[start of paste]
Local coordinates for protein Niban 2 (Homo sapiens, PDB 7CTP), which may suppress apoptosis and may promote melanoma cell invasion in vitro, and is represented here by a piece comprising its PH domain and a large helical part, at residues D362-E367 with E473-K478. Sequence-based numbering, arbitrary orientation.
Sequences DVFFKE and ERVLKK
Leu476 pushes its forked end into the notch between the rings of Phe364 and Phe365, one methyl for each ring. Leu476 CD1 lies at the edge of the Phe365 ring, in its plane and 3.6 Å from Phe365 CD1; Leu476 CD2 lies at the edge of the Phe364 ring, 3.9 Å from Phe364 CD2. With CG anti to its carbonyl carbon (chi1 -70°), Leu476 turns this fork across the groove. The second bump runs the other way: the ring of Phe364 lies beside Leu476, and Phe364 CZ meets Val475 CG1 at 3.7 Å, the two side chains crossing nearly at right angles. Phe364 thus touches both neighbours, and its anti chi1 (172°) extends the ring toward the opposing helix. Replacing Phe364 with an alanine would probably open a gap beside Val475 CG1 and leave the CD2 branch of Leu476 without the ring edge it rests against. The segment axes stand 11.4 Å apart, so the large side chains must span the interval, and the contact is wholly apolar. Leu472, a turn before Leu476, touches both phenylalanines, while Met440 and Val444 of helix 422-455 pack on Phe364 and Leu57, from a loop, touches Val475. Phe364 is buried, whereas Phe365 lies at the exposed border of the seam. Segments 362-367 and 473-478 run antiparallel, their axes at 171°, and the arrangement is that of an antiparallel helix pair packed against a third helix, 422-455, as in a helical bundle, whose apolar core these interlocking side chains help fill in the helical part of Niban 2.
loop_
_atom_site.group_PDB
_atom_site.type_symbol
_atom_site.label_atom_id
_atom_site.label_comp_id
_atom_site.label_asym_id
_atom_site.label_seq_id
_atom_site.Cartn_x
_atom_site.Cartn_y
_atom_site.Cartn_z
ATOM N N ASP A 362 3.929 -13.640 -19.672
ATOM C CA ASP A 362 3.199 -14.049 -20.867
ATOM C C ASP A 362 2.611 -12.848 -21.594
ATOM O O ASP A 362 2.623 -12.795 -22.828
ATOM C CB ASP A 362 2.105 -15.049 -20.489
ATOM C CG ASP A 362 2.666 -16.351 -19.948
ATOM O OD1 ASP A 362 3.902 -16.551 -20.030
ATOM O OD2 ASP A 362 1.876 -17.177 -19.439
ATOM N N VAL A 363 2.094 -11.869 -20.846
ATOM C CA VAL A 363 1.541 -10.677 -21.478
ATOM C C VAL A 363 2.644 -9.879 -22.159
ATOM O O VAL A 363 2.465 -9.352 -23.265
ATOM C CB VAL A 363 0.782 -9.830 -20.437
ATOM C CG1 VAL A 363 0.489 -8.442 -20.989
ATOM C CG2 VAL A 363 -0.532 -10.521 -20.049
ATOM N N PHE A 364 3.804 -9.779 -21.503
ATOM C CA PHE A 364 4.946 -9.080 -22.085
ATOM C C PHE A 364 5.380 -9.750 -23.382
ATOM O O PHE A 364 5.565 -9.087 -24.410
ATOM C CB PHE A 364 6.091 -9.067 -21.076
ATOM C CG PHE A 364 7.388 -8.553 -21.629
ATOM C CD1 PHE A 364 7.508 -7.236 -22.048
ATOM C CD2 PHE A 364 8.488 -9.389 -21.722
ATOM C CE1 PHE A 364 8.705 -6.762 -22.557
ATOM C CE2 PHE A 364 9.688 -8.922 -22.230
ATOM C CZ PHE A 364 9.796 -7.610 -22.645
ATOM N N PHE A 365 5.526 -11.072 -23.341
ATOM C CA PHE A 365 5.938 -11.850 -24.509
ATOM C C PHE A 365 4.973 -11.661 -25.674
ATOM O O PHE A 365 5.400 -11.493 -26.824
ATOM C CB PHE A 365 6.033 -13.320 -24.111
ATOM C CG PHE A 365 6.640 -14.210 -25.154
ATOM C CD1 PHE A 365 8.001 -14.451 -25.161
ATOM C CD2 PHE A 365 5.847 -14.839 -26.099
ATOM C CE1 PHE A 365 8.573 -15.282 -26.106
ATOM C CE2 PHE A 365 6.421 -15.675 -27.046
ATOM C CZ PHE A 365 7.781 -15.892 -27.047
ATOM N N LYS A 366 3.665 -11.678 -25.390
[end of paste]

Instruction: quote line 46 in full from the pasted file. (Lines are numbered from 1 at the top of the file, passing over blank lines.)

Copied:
ATOM C CD1 PHE A 365 8.001 -14.451 -25.161